Aunt Gabby seemed very tall compared to Gramma, and she always wore white flat old lady shoes and flowery dresses that looked like nightgowns. I thought she might be pregnant because her belly stuck out even though she was skinny everywhere else.

“Is Aunt Gabby going to have a baby?” I asked Gramma.

Gramma laughed, “Noooo….”

“Why does her belly stick out like that?”

“That’s what happens when you get old.”

I overheard that one time Aunt Gabby had a baby and lost it, and I figured maybe that was why her belly still stuck out. It was lost somewhere in her belly.

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Excerpt from Unheard: a Memoir – Chapter 3

Excerpt from Unheard: a Memoir – as told from a child’s point of view:

Grandmaw got Daddy to go to a big church called Calvary where Aunt Marylou went, and he became born again. That meant that he loved Jesus, who was the only person to show him how Daddy was getting to Heaven. They told me I should be born again too, but I decided that I would be baptized with the Holy Spirit. The spirit part scared me, because I thought that God’s son was a ghost. One night I was baptized in a big bathtub at the big Calvary church in front of a big audience. That’s when they handed me a microphone and I told them I love Jesus, even though I wasn’t sure I trusted Him, because I was afraid that I wouldn’t go to Heaven with the rest of my family if I didn’t do exactly as He said in the Bible. I think that water must have been dirty because I got sick a few days later. Maybe it was because my sins were still washing away.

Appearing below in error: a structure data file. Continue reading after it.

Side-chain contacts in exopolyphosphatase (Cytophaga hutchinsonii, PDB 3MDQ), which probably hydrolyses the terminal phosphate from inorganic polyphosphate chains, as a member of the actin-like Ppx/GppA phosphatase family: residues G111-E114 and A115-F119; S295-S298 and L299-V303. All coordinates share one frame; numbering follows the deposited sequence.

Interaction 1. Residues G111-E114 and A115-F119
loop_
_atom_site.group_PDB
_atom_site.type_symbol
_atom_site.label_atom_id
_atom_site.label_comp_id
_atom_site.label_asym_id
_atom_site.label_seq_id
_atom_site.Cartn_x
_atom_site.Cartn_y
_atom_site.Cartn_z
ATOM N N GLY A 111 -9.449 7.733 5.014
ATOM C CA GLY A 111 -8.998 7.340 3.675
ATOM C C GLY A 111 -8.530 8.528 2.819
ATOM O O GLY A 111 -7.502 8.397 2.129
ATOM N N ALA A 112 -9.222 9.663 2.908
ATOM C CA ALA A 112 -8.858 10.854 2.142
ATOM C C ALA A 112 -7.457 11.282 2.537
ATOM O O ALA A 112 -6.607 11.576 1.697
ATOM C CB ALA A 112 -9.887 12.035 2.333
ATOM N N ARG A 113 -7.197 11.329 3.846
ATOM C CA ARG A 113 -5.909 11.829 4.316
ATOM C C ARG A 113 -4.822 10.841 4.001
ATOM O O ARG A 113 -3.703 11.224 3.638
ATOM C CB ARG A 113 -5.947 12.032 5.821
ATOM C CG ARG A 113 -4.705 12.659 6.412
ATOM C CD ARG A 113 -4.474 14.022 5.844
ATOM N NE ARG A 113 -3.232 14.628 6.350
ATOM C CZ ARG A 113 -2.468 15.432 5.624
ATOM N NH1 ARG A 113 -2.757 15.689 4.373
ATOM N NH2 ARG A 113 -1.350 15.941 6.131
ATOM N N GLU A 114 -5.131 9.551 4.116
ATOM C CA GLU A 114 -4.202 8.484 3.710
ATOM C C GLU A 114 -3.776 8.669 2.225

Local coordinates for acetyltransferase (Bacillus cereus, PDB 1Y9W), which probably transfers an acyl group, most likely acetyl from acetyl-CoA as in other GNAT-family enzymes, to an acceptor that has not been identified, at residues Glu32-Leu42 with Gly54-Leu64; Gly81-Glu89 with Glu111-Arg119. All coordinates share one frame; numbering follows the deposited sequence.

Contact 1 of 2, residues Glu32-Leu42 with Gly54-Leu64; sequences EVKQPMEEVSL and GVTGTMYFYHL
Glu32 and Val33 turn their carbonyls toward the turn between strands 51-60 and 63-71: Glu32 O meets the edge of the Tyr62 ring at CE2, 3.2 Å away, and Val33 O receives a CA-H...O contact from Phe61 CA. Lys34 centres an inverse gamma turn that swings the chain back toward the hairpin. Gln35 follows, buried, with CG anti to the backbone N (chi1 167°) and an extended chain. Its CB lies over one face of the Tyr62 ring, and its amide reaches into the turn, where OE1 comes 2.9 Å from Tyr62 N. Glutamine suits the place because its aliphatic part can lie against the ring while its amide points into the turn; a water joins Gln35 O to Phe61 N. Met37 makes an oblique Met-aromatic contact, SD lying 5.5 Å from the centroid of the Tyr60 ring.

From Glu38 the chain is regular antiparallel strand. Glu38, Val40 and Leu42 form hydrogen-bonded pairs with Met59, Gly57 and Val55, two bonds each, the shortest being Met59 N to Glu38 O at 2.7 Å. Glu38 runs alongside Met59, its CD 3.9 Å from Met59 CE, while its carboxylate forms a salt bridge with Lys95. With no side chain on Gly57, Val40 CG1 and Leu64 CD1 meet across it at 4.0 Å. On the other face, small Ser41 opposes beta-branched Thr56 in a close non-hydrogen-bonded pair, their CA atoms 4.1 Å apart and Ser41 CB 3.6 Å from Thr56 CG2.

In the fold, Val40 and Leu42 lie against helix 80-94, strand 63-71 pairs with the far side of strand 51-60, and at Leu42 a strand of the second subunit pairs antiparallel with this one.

I wasn’t sure I liked the Calvary church because it was boring and they made us read like they did in school instead of color and do crafts like some of the other churches we went to. Besides, they made me feel stupid when I didn’t know what some of the Bible meant.

I stopped liking the Sunday school after they asked us what we knew about Abraham. I raised my hand. I knew all about Abraham from school.

“Abraham was the sixteenth president of the United States!” I proudly announced.

“No,” the teacher scrunched up his face. “We’re talking about Abraham from the Bible.”

I guess he thought I was a dumb kid because he never called on me again. I liked the story about the president Abraham better anyway because he freed the slaves.